The book is divided into two parts, pivoting around the establishment of the state of Israel. That’s a significant historical moment and significant for the book because it marks the point at which the recognition of the Israeli FA (at the expense of the Arab sponsored soccer federation), was inexorable. For this book that is crucial because it’s the point at which there’s an actual documentary trail. But the real distinction in the book is between the historical explanations and those occasions when Blincoe can actually go and do some reporting.

At moments, Blincoe interjects himself in surprising and intrusive ways. While discussing the Palestinian General Strike of 1936 he suddenly mentions (for the first and only time) a Ghanaian friend in London and speculates about exiled Palestinian elites mixing with exiled Ghanaian nobility in the Seychellese. Though he has mentioned his wife’s Palestinian family as context for his insights into Bethlehem, he abruptly mentions, as an introduction to a reporting trip, that he is no longer living with his wife. These faux pas are a shame, as his stories are compelling, even when his histories are dry.

One compelling story opens the book as Blincoe imagines an actual game at the Palm Court in 1924 between Maccabi Tel Aviv and Hakoah Vienna. The moment distils so much of the book’s content: the passing of the torch from Europe’s greatest Jewish team to Israel’s strongest team, the event taking place an Ottoman ground in Arab Jaffa. Unfortunately, Blincoe offers few such accounts until the book reaches the current day and he tells, with a filmmaker’s clarity and purpose, of going to training with the Mansours, of attending a game between Maccabi Tel Aviv and Maccabi Petach Tikva (the “oldest surviving competitive fixture in Israel”) and of interviewing Jibril Rajoub who is the head of Palestinian football and touted as a future head of the Palestinian Authority.

As a competitive venue acting as a proxy for conflict, sports in general — and soccer in particular — are either a way of cathecting sectarian tensions or of bringing social divisions to the surface. Throughout the book Blincoe adduces examples of both, with a simmering bureaucratic war as constant backdrop during the fractious half-century from the Balfour Declaration to the 1967 war. Although contemporary Israeli soccer leagues are entirely composed of multi-ethnic teams (with one notable exception), there are also entirely separate Palestinian leagues in the West Bank and Gaza. Arab teams in Israeli leagues — most famously Bnei Sakhnin, who won the State Cup in 2004 — have enjoyed some success, but have done so in the face of institutional opposition and intransigence.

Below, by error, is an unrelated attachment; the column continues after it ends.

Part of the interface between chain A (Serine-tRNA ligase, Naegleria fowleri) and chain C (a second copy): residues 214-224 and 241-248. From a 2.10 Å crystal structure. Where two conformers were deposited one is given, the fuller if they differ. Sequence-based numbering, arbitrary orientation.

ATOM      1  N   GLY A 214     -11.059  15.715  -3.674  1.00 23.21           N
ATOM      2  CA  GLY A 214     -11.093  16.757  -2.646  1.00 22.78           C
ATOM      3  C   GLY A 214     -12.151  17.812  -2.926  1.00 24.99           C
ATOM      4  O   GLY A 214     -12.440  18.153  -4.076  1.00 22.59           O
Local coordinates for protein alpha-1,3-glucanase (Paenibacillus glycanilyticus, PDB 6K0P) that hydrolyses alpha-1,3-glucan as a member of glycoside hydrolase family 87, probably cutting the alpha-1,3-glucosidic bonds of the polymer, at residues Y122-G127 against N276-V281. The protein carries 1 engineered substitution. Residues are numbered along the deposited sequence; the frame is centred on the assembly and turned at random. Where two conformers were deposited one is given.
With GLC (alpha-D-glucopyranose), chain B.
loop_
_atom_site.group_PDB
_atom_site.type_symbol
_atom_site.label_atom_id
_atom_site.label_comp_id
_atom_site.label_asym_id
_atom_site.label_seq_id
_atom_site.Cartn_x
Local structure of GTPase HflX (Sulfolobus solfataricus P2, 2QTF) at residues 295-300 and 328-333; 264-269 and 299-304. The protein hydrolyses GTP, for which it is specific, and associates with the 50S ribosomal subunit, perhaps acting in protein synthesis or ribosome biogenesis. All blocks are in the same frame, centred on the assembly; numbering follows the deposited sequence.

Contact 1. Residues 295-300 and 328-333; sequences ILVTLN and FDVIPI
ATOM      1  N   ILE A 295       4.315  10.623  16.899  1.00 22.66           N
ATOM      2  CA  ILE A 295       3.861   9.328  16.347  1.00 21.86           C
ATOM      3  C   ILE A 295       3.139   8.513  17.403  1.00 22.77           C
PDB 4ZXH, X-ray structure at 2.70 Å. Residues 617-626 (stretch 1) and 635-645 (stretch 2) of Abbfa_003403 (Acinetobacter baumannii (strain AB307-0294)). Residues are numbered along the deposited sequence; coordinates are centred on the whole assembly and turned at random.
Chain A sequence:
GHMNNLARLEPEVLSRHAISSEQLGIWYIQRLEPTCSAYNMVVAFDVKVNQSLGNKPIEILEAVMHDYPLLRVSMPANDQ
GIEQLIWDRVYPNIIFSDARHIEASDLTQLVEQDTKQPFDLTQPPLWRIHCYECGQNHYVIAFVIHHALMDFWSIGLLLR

Bnei Sakhnin offers a fascinating case study. It has been discussed so often that Blincoe cites a comparative analysis of how it has been covered. The two main sporting blocs in Jewish Israel were Maccabi (politically right-ish, a lever of the establishment during the early Mandate era) and HaPoel (literally “the workers,” of socialist heritage, related to the establishment during the first decades of statehood). The precursors to the Israeli FA discouraged Palestinians from participating in soccer under their aegis. But with the advent of FIFA recognition the Israeli FA could offer federated organizations funding based on the number of affiliated clubs regardless of their ethnic roots. This led to Maccabi and Hapoel racing to sign up affiliates across the country. In 1991, Bnei Sakhnin was formed by a merger of Hapoel Sakhnin and Maccabi Sakhnin which were both founded during that earlier period. And, whatever symbolism one wants to impute to the club’s triumphs, they have come with a multi-ethnic team and a resolutely united front.

The success of Arab and Jewish teams fielding multi-ethnic teams is that, along with pharmacies, soccer fields are one of the few venues where Arab and Jewish Israelis mix in general society. The exception is the lamentable and disgraceful racism of Beitar Jerusalem and how – like other European clubs with fascist origins – it is tolerated, still, by national institutions. Proud inheritors of Jabotinsky’s Revisionist mantle, Beitar supporters bill the team as “Forever Pure,” violently objecting to all Arab or Muslim players. They have never fielded an Arab player and their fans infamously verbally abused their own players – eventually even burning the club offices and museum to the ground – when the management brought in two Muslim Chechens. They even hurled racial slurs at Toto Tamuz, an Israeli Jew of Nigerian origin who played for the Israeli national team and won five titles with Beitar.

Especially given the false binary of “Israel-Palestine,” it is easy to think that the context of the game will mirror its structure with two halves and two teams. The “Soccer History of Israel-Palestine,” though, has appropriately many quarters and multiple teams. The British, the Jews and the Arabs contained multitudes — even with regard to soccer. With British factions, contingent alliances between a mixture of parties and political, ethnic and class divisions running through Arab and Jewish groups alike, there has rarely been a simple story about “Israel-Palestine” and soccer is no exception.